Conception Bay Newfoundland
(inc. 1966; pop. 1991, 786). The community of South River is located at the head of Bay de Grave, between Clarke's Beach and Cupids. The river from which the community takes its name flows through a broad valley into a large harbour pond south of Clarke's Beach, known as Southern Gut. The incorporated community of South River includes the areas known as The Gut, Salmon Cove (northeast of the River) and Springfield (which is inland, along the river valley). To the northeast of Salmon Cove, at the entrance to Cupids harbour, lies the tiny abandoned community of Caplin Cove.
South River was known to the early settlers at Cupids, where John Guy qv established a colony in 1612. The mouth of the River is believed to have been the site of a mill established by Guy, while the colonists may also have attempted to establish a farm some distance upriver. Although the Cupids colony was short-lived, fishermen from fishing villages on the Port de Grave Peninsula became well acquainted with Southern Gut and the River as a winter route into the interior for woods work. By the mid-1700s Port de Grave fishermen had gardens and winter-houses in the area, and settlement soon followed. The earliest family names of Southern Gut and Salmon Cove (Andrews, Bussey, Hussey, Morgan, Mugford and Richards) have earlier associations with Bareneed, Port de Grave or Ship Cove. Lands towards the ``bottom'' of Southern Gut (including Springfield and much of what was in 1994 considered to be a part of the community of Makinsons qv) were probably cleared by winter logging and later settled as farmland. Many family names of Springfield, including Byrne, Hearn, Mabin and Walsh, are Irish in origin. There were 232 people living at Southern Gut by 1836. Salmon Cove and Southern Gut had a combined population of 520 in 1857. Of these, 27 had been born in Ireland, probably including settlers at Springfield (which does not appear in the Census separately until 1869, with a population of 95). At Salmon Cove and Southern Gut the Church of England was the predominant religion.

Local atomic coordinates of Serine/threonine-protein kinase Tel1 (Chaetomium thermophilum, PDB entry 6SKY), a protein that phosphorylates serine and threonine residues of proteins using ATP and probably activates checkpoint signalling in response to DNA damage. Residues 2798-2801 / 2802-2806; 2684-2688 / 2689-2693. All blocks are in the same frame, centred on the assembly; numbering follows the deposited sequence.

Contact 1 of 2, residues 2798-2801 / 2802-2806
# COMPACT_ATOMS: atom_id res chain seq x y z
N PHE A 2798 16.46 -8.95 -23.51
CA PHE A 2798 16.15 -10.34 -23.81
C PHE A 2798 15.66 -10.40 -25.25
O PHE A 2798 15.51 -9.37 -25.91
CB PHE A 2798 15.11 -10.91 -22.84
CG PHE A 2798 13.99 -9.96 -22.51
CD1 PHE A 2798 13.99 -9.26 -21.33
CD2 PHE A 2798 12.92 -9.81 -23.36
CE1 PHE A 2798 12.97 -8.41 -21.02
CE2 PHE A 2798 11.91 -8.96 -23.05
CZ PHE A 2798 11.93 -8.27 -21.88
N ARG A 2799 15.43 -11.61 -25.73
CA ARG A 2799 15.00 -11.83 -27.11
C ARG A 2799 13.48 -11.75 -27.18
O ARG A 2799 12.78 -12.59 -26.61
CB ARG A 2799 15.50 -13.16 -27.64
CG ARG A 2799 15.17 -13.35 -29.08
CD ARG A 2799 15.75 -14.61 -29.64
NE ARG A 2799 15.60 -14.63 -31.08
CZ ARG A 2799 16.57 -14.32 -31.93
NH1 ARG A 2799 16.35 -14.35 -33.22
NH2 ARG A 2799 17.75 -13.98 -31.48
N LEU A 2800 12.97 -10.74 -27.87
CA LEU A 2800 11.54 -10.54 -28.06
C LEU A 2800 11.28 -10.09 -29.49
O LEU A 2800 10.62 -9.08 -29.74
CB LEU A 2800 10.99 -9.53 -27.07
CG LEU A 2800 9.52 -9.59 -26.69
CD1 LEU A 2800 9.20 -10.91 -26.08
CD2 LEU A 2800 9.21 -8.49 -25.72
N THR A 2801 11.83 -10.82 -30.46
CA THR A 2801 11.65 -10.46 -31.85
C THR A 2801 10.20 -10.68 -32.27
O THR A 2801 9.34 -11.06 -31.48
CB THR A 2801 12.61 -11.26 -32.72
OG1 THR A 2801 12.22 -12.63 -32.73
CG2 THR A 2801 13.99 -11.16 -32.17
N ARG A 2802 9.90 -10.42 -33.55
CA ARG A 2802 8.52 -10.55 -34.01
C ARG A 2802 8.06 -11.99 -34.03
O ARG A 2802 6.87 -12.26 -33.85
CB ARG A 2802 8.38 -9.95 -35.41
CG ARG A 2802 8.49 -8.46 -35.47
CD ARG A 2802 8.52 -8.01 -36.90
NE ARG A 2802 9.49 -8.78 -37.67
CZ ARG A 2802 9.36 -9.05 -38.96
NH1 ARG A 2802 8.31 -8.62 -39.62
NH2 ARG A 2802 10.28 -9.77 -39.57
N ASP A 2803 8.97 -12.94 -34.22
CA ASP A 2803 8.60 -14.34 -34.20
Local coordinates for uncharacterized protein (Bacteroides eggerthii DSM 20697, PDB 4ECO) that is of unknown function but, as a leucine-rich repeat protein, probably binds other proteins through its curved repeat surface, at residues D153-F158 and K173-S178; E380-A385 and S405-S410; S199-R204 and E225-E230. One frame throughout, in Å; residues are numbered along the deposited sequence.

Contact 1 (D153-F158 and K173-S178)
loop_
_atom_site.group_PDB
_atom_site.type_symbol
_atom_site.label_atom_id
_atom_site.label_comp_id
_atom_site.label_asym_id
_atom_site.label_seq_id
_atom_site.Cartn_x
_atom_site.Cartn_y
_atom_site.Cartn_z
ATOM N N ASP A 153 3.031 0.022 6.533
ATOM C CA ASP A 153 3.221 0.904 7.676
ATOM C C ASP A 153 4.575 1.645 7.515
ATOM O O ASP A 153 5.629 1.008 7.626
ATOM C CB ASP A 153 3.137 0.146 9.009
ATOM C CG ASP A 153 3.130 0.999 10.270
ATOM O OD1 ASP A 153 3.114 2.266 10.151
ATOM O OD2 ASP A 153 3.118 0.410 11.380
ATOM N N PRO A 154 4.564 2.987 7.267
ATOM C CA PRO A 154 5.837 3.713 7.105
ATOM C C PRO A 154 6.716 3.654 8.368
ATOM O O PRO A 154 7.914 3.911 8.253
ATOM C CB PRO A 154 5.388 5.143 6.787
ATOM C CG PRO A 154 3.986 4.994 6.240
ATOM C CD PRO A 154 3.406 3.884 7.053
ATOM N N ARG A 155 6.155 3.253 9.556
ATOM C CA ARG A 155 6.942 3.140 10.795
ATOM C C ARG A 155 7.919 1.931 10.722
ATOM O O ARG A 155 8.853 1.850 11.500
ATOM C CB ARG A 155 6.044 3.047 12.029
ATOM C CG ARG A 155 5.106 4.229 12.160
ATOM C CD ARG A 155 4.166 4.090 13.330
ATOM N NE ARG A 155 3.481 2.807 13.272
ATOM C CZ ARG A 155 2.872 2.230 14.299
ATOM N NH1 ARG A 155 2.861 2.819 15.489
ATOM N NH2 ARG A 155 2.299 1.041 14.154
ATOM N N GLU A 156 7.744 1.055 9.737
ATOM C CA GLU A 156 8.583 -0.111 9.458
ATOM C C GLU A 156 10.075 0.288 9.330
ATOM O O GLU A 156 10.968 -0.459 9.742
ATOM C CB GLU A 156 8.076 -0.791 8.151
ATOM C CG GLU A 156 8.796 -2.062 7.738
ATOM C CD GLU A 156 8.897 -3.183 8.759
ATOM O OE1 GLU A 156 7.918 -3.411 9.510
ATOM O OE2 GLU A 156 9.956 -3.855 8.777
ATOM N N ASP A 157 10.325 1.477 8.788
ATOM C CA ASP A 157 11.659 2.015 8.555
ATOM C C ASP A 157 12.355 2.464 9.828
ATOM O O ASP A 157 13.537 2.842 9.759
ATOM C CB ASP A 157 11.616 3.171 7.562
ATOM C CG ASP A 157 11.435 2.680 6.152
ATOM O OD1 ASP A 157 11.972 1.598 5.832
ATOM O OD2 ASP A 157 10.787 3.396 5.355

By 1901 South River and environs had a population of approximately 700 people, with most fishermen being involved in the Labrador fishery, particularly in the Domino Run-Spotted Island area. However, with the decline of the Labrador fishery in the 1920s and 1930s South River's population declined, and upon incorporation there were only 421 people. Farming and the fishery continued to be major local sources of employment, but as roads were improved many South River residents commuted to work in larger centres as far away as Carbonear and St. John's. A growth in local services has also contributed to the number of commuters who have settled at South River from the 1980s.
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